This is horribly contradictory considering the medium of this article. But, when’s the last time you read something that couldn’t just be deleted or turned off? Or read a book while you were in line at the DMV instead of scrolling through your Twitter feed? Reading a book was once the pinnacle of “relaxing.” Now, digesting information that takes longer than 140 characters to establish feels like a chore.

Getting Lost

It may be inconvenient, it may make us late, and it may even be a little bit scary, but it’s pretty much never going to happen again. Isn’t that a little strange to think about? There’s simply not a great excuse for getting lost now, unless your phone was swallowed by wolves in a forest (but even then, how would anyone end up in a forest?) Some of us have had many of our greatest adventures while lost. There’s not much adventure in always knowing where you’re going and what time you’re going to get there.

Sending a Postcard

Now you get your restaurant bills on postcards or you buy old ones at the Flea Market to stick on your walls. But these artifacts have recently become true vestiges of a time deep in the past. Now, when we’re far away from home, witnessing a spectacular site—or maybe just wanting to send our love—we snap a picture of wherever we are and send a text. Maybe even a video. Convenient, sure. But what are you going to do: show your grandkids a box of old texts?

14 Comments

Jeremiah Dowling

17

Jeremiah Dowling commented…

I love the fact that I just got lost last night because I didn't have a smartphone!!

Jaimee Halstead

1

Jaimee Halstead commented…

No these aren't true. I still do all of them. I play drinking games with cards, video games, chased down the ice cream truck last week with the neighbor hood kids. We have 2 that go down our street. My daughter is always outside. I still read real books for myself and to my kids. Theres always some paperwork to do. I get lost all the time, miss a turn, directions take me down a road that's blocked off.... Mobile maps take me to crazy places. I listen to Preston and Steve every morning on WMMR and I love sending postcards. It's a great easy way to remember a trip and let people know you think about them. Maybe it's just me but this article isn't good.

Brian Moser

3

Brian Moser commented…

1) I have all of my mom's old recipes in her recipe box and when I want to use one I pull it out. Having been a chef, I'm pretty good at just going with it and not needing any recipe from anyone. 2) We still play Uno and Skip-Bo card games. 3) Who even has a tape player to make a "mix tape?" Going to all digital music has nothing to do with my iPhone. 4) Never played Mario Cart, always looked dumb to me but I still play video games on PS3, my preferred platform. 5) I still see a lot of kids out playing in the neighborhood for hours when the weather is nice and there's no school. 6) The ice cream truck isn't allowed in our sub-division due to a no solicitation policy and besides, anyone can drive an ice cream truck, even pedophiles, no thanks, we'll keep going to Cold Stone and Dairy Queen. 7) Still listen to the radio some but I have Pandora One (commercial free) and I prefer to listen to non-stop music with no talking and no commercials. That's why I pay $3.99 per month. Don't need an iPhone to use it in the car over the sound system, any smart phone will do. 8) I never was a book reader but I still enjoy holding an actual newspaper in my hands. 9) I've never been lost, only misplaced. I don't always use my GPS because I prefer to just drive and figure it out as I go. 10) I don't send "postcards" per se but I do send "thinking of you cards."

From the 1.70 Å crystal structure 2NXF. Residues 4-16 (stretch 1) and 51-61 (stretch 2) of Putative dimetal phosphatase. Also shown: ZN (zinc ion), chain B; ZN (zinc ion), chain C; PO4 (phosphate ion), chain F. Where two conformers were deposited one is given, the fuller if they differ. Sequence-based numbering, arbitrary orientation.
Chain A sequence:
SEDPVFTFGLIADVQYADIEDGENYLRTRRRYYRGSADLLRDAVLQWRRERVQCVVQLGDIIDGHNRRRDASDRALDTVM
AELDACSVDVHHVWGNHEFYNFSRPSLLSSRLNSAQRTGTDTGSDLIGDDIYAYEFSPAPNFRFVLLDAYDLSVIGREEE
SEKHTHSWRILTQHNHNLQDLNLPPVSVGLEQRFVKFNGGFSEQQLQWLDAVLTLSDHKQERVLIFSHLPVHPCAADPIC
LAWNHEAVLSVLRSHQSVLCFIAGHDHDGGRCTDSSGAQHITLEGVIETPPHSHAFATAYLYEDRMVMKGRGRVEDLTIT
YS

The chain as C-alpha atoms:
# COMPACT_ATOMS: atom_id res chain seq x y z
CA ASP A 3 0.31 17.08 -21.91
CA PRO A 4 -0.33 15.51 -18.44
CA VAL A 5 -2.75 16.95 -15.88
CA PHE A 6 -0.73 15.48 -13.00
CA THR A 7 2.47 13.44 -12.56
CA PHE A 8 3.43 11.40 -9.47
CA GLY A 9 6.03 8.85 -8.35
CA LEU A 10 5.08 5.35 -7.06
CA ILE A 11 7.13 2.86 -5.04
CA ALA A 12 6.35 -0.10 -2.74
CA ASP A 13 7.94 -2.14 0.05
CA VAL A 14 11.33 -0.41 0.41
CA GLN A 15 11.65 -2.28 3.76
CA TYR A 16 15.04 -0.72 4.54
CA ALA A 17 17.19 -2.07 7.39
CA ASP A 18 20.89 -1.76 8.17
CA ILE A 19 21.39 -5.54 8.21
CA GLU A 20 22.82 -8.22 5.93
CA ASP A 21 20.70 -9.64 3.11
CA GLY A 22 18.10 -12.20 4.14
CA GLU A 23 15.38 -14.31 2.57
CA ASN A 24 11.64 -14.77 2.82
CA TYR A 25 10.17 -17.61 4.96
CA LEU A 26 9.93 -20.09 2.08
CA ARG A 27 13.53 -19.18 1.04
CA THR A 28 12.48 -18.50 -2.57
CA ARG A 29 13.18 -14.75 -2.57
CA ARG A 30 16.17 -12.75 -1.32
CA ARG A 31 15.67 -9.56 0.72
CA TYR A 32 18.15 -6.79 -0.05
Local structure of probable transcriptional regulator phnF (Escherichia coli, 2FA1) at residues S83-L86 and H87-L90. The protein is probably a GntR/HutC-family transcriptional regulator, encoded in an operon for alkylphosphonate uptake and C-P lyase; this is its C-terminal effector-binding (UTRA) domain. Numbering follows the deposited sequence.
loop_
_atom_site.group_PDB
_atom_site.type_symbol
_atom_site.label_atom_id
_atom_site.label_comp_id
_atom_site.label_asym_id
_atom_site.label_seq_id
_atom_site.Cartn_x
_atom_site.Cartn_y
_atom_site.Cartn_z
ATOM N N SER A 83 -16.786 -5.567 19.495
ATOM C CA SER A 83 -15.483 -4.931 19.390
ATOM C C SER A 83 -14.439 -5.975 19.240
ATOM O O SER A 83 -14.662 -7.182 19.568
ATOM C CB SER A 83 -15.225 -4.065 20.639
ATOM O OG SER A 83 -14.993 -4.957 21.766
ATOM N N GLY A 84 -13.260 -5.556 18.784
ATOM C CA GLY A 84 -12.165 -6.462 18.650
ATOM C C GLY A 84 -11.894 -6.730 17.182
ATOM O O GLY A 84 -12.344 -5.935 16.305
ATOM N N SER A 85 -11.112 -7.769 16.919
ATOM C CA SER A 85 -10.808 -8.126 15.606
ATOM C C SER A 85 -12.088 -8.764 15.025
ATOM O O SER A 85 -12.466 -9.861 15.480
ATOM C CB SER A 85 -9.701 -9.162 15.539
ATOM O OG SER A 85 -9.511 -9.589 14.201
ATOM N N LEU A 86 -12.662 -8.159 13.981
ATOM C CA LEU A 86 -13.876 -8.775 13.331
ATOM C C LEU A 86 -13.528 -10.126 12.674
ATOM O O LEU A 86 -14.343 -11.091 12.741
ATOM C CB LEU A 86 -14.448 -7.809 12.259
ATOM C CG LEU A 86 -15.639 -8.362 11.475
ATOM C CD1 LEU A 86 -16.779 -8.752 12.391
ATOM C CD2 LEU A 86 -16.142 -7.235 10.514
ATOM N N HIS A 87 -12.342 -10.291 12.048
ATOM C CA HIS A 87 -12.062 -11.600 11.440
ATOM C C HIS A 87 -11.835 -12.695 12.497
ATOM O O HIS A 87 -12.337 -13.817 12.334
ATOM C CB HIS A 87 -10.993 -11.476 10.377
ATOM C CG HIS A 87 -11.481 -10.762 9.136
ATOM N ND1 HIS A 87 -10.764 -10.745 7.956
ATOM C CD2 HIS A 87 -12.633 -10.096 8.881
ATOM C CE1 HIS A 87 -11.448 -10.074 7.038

Erik

2

Erik commented…

It's always funny to me when people slam an article like this. It's not true for EVERYBODY, but it certainly does point out how our culture has changed.

Amy Reyes

12

Amy Reyes commented…

There's no app yet that will replace a good old-fashioned Bridge or Spades tournament. Or Farkle/Greed. Those are games you still need other people to best enjoy. We may play them less, and teach them to the younger generation less (I say as if I'm not young myself), but they're still fun and not easily replaced . . . And though I check facebook or pinterest some times when I'm waiting, I also almost always have at least one print book on me at all times to read while waiting. I read print all the time because ebooks just don't do it for me and never have. They make my eyes hurt in some formats, and in all formats it doesn't have the same tangible and visceral feeling that reading a slightly musty tome borrowed from the library or a childhood favorite off my bookshelf. I'll always prefer print - even though I've made some room for ebooks too.